Stocks ended mixed Tuesday after the Fed released minutes from its last meeting saying the economy would have to get much worse before it provided more support.
The Dow Jones Industrial Average gained 4.99 points to close at 10,014.72 after rising more than 63 and falling more than 67 earlier Tuesday.
The S&P 500 eked out a slim gain of 0.41 points to close at 1,049.33, while the Nasdaq fell 5.94 points to close at 2,114.03.
All major indexes racked up the worst record for August since 2001, although the Dow, S&P 500 and Nasdaq are still higher for the third quarter.
The Dow lost 451.22 points or 4.3 percent, compared with a loss of 5.45 percent in August 2001. The blue-chip index is still up 2.5 percent for the third quarter.
The S&P lost 52.27 points this month, or 4.7 percent, compared with a loss of 6.4 percent, in August 2001. The index is still up 1.8 percent for the third quarter.
The Nasdaq lost 140.67 points in August, or 6.2 percent, compared to a loss of 221.7 points, or 11 percent, in August 2001. The index is up 0.23 for the third quarter.
On Tuesday, telecoms, financials and utilities rose, while technology and health care stocks fell. The CBOE Volatility Index, widely considered the best gauge of fear in the market, fell below 27.
At the last Federal Open Market Committee meeting, several members said the Fed should consider more stimulus if the economy weakens, and that reinvesting in mortgage-backed securities, in addition to Treasury securities, "might become desirable if conditions were to change," according to minutes released at 2 p.m. Tuesday. (Read an excerpt of the Fed minutes).
Investors may have sold on the news once they realized the Fed doesn't appear ready to act immediately, as had been thought after comments by Fed officials last week at Jackson Hole, said Dan Cook, senior market analyst at IG Markets.
"The market was expecting it to be a more imminent event," Cook said.
Still, Cook noted, the market didn't sell off markedly and participants may have just viewed the news as an excuse to take profits on a day of mixed economic signals, and before a series of job-related news later this week, including the release of August non-farm payrolls on Friday.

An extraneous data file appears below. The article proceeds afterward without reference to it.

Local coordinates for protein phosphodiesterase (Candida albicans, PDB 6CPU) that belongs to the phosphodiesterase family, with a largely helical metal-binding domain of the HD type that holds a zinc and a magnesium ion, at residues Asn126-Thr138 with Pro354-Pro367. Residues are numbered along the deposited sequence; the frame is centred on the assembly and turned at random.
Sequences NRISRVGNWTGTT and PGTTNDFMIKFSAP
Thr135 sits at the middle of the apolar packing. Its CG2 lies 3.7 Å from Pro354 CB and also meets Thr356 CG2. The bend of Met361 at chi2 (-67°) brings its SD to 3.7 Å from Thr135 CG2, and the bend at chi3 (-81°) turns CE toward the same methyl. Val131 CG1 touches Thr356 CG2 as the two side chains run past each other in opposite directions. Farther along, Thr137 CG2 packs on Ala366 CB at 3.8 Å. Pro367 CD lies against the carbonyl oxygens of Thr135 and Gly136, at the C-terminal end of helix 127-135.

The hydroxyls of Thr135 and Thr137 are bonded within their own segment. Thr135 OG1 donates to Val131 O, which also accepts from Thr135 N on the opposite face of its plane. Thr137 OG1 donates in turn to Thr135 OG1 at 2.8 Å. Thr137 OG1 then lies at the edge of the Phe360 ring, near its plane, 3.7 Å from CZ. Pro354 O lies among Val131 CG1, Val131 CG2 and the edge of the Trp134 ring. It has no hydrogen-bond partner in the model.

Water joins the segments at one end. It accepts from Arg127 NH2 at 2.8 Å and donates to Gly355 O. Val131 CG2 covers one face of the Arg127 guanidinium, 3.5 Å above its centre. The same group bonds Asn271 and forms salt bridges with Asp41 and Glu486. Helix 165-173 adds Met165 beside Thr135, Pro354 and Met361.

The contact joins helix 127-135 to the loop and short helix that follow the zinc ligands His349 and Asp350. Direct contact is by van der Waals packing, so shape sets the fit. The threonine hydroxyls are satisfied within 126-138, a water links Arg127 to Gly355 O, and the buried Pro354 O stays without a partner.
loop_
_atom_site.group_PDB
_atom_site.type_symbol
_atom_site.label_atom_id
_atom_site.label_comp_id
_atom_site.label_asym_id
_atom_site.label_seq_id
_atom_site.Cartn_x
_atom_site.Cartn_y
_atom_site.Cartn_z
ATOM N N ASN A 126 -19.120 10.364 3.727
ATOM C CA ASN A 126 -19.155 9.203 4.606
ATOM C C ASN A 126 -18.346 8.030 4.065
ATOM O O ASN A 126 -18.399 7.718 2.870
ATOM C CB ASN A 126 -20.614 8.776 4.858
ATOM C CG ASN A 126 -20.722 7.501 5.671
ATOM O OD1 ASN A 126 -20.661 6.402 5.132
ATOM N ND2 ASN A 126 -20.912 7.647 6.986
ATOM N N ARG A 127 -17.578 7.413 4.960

Also, market pros noted that trading volume has been light all month. It was at the lowest of the year on the NYSE on Monday.
It's a trading environment and it's hard to be a fundamental investor in this type of volatile environment, Scott Black, president of Delphi Management, said on CNBC.
"The market continues to be choppy," Black said. "Even though stocks are statistically cheap...macroeconomics dominate individual companies' earnings here."
The tech sector was among the weakest Tuesday. Shares of Dell fell after S&P downgraded its rating on the PC makerto "sell" from "hold" citing concerns that Dell will bid higher for 3Par to boost its data-center product line-up. However, Dell is reportedly planning to drop out of the bidding for 3Par in the wake of Hewlett-Packard's higher bid. Dell has until Wednesday to match HP's $30 per share offer.
Research In Motion shares tumbled more than 5 percent after an analyst at Pacific Crest said in a research note that RIM's new BlackBerry Torch smartphone has failed to boost the company's sales at AT&T. Also, Bernstein Research lowered its price target on the BlackBerry maker to $40 from $55, saying RIM is facing more threats from Apple's iPhone and smartphones running on Google's Android operating system.
Shares of Apple are slightly higher, meanwhile, ahead of the computer maker's press conference on Wednesday. The company hasn't said what the conference is about, but rumors are Apple will introduce a new iPod as well as a successor to Apple TV.
Google was slightly lower after the search engine giant said it is set to roll out a major update to its Gmail service,which will include a new "priority inbox" to separate a user's more important e-mail from other messages.